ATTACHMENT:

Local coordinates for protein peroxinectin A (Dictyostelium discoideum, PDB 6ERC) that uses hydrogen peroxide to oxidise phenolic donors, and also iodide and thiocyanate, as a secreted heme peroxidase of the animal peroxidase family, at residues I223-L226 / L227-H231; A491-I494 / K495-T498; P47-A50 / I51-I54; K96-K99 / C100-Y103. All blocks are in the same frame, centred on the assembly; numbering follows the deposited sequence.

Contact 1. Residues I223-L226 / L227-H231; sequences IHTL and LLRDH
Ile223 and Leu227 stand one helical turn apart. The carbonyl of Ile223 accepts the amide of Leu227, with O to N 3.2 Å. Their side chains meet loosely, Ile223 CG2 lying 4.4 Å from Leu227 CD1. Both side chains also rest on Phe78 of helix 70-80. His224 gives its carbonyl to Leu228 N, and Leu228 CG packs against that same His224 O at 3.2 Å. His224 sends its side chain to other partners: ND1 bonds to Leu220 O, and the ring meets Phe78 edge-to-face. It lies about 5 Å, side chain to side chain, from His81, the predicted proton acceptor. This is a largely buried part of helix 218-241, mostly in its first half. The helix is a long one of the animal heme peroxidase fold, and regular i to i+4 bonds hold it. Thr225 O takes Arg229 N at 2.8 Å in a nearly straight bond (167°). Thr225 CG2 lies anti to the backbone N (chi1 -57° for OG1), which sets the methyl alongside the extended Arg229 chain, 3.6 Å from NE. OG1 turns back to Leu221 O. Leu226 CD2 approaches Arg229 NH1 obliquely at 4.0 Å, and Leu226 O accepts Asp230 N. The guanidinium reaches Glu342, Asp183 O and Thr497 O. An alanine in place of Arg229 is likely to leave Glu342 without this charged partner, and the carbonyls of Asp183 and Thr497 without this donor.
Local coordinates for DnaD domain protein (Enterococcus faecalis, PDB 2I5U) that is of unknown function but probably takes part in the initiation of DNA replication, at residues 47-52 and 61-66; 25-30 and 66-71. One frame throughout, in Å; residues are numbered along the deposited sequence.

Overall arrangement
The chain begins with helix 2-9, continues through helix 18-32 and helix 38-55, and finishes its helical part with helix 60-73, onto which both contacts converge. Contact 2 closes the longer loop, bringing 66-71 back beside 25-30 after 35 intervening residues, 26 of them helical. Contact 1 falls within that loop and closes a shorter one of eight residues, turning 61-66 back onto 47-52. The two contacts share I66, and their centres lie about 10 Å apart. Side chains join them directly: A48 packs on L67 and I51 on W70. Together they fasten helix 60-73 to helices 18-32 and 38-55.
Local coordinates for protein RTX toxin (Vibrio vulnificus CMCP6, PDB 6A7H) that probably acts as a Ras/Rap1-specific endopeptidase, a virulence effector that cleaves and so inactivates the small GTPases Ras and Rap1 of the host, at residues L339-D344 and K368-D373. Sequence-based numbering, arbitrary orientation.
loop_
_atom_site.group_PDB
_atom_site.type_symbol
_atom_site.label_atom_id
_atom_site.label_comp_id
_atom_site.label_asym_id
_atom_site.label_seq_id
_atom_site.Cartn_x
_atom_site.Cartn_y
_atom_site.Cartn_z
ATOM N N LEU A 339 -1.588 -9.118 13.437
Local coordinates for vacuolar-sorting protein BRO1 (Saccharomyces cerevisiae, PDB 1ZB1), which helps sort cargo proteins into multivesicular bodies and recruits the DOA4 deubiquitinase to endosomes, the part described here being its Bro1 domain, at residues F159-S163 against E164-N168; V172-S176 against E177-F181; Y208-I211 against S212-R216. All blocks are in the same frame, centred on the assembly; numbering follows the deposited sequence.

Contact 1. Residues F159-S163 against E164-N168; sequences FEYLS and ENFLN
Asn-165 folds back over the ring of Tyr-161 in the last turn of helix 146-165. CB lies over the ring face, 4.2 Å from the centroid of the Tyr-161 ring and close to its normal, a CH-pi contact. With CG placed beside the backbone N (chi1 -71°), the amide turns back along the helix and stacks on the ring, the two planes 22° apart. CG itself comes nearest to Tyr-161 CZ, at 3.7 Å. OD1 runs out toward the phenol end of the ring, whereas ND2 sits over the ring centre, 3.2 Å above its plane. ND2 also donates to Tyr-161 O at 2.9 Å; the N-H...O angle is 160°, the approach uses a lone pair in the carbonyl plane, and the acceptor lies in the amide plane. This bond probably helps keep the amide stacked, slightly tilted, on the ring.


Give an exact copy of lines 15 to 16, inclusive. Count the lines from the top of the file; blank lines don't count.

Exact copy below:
_atom_site.Cartn_x
_atom_site.Cartn_y